- Associate Professor
- University of Chicago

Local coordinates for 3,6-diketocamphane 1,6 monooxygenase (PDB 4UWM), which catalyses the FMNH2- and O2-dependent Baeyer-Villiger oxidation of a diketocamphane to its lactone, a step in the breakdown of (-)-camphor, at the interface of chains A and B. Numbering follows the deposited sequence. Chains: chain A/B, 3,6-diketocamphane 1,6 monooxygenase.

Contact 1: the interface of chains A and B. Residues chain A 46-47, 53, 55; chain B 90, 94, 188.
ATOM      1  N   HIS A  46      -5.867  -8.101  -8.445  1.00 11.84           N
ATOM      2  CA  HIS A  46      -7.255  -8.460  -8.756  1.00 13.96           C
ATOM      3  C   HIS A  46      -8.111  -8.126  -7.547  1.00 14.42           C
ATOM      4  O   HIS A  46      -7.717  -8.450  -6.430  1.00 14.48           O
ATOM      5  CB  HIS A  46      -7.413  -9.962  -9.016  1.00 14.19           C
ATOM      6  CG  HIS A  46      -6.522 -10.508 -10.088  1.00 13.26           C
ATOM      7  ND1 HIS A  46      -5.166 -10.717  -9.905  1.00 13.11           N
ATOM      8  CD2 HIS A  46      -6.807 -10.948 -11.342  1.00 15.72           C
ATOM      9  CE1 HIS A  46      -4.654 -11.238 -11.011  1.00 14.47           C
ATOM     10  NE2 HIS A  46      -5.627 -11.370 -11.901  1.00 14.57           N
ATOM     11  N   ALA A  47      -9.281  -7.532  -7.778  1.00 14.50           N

Electronic music has traditionally been understood within a purely musical rationale, as continuing the progress of Western art music. Yet electronic studios are not just musical; they incorporate the insights of science, military engineering, radio broadcasting, avant-garde and vernacular musics, and film. Heterogeneity is the main structure of electronic music production. New instruments enable circulation and exchange at the moment of creation—a porosity of design—as well as at moments of production and consumption—a porosity of use. In unlikely transfers, electronic instruments and scenes mediate concerns that are alternately aesthetic, economic, and political in nature. Tracing circulation across porous boundaries, this project theorizes how electronic sound becomes ubiquitous.